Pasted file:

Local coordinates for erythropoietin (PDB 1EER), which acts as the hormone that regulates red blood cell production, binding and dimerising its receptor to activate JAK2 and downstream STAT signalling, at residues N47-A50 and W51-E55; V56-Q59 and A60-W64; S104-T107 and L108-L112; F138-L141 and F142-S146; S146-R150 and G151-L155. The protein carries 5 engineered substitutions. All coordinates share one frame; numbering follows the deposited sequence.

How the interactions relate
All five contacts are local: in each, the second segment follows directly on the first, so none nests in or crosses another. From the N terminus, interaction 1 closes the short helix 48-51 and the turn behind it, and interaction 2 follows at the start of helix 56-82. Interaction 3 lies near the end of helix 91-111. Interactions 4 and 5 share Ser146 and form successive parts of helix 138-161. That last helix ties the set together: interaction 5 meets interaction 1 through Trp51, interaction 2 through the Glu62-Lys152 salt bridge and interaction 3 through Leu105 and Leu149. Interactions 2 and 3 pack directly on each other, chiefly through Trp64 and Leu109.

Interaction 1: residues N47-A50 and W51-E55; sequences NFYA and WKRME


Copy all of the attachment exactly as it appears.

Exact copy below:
Local coordinates for erythropoietin (PDB 1EER), which acts as the hormone that regulates red blood cell production, binding and dimerising its receptor to activate JAK2 and downstream STAT signalling, at residues N47-A50 and W51-E55; V56-Q59 and A60-W64; S104-T107 and L108-L112; F138-L141 and F142-S146; S146-R150 and G151-L155. The protein carries 5 engineered substitutions. All coordinates share one frame; numbering follows the deposited sequence.

How the interactions relate
All five contacts are local: in each, the second segment follows directly on the first, so none nests in or crosses another. From the N terminus, interaction 1 closes the short helix 48-51 and the turn behind it, and interaction 2 follows at the start of helix 56-82. Interaction 3 lies near the end of helix 91-111. Interactions 4 and 5 share Ser146 and form successive parts of helix 138-161. That last helix ties the set together: interaction 5 meets interaction 1 through Trp51, interaction 2 through the Glu62-Lys152 salt bridge and interaction 3 through Leu105 and Leu149. Interactions 2 and 3 pack directly on each other, chiefly through Trp64 and Leu109.

Interaction 1: residues N47-A50 and W51-E55; sequences NFYA and WKRME